Chapter 5 Nervous system and special senses
The presence of a nervous system allows an animal to respond, in a coordinated manner, to both the demands of the external environment and the internal changes within its body. The functions of the nervous system are:
The main cell of the nervous system is the neuron (see Ch. 2, Fig. 2.16). Neurons are responsible for the transmission of nerve impulses throughout the nervous tissue. Nerve impulses pass from one neuron to another by means of structures known as synapses. All nerve pathways are made up of neurons and synapses. Complex nervous tissue, such as that of the brain and spinal cord, is made of neurons supported by connective tissue and neuroglial cells, whose function is to supply nutrients to and carry waste materials away from the neurons.
Nerve impulses from the dendrons are directed across the cell body towards the axon hillock and continue down the axon, reaching their final destination very rapidly. The speed of transmission along the axon is increased by the presence of a myelin sheath. Myelin is a lipoprotein material made by Schwann cells surrounding the axon. Its whitish appearance contributes to the colour of the more visible nerves in the body and to the white matter of the CNS. The myelin sheath is interrupted at intervals of about 1 mm by spaces known as the nodes of Ranvier and it is through these that the axon tissue receives its nutrient and oxygen supply. Non-myelinated fibres are embedded within the Schwann cells (Fig. 5.1) and despite their name are actually covered in a single layer of myelin. Totally uncovered fibres are rare and may be found in areas such as the cornea of the eye.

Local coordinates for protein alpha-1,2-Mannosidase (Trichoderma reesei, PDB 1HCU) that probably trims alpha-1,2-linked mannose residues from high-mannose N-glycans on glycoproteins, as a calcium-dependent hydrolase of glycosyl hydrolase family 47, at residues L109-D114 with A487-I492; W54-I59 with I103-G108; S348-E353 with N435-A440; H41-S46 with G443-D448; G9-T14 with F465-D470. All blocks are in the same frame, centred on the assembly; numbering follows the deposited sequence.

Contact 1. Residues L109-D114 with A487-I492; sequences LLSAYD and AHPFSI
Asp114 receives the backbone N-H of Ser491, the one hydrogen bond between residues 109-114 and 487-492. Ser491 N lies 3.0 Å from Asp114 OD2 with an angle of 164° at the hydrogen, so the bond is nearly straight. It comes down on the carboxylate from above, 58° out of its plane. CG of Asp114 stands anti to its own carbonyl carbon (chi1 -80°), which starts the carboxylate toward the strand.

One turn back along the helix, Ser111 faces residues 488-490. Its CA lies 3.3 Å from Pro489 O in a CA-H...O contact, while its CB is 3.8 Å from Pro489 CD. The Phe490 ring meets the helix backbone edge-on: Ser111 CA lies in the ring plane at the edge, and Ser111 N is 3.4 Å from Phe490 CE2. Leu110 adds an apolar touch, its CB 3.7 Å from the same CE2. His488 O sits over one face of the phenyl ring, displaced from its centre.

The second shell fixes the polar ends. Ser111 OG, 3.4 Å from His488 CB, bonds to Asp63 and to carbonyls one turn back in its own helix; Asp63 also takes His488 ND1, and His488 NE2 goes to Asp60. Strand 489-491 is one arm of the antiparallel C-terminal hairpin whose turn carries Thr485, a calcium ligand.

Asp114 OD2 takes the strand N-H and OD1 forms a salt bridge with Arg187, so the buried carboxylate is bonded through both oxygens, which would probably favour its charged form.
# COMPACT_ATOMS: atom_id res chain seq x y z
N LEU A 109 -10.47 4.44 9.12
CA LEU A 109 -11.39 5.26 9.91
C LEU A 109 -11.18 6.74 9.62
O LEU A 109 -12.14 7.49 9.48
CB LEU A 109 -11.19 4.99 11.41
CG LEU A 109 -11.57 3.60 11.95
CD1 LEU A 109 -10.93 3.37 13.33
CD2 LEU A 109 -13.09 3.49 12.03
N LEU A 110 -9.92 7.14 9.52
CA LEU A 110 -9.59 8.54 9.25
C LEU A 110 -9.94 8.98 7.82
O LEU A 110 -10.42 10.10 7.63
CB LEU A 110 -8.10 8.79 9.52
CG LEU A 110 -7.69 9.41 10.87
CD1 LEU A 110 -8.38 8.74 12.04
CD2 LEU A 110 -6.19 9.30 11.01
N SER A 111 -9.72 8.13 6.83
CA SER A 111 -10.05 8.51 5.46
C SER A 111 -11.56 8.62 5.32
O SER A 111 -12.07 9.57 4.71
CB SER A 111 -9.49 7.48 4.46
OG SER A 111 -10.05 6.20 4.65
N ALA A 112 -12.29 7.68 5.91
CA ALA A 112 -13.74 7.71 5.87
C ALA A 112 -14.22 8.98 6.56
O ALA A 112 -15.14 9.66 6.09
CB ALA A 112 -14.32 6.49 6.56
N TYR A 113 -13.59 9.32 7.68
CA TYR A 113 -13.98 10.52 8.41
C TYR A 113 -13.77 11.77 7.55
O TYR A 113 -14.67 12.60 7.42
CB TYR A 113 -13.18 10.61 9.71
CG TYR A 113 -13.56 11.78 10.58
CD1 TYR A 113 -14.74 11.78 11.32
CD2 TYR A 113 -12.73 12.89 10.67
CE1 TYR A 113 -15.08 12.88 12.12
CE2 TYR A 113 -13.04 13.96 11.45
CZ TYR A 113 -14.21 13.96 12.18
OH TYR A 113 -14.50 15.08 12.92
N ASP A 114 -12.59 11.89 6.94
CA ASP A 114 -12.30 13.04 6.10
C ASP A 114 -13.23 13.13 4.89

Neurons vary in size – the diameter of the axons and dendrons may be a few micrometres and the length depends on the destination of the nerve fibre. This may be anything from a few millimetres to more than a metre long. Neurons also vary in shape (Fig. 5.2).
Fig. 5.2 The variation in shape of neurons. A Bipolar neuron. B Pseudo-unipolar neuron, e.g. a sensory neuron. C Multipolar neuron, e.g. a motor neuron. D Multipolar neuron, e.g. Purkinje cell from the cerebellum of the brain.
Each axon terminates in a structure called a synapse (Fig. 5.3). Where an axon terminates on an individual muscle fibre, the synapse is referred to as a neuromuscular junction and the nerve impulse stimulates contraction of the muscle fibre. Within the button-like presynaptic ending are vesicles containing chemical transmitter substances. The most common chemical is acetylcholine but others found in the body include adrenaline (epinephrine), serotonin and dopamine.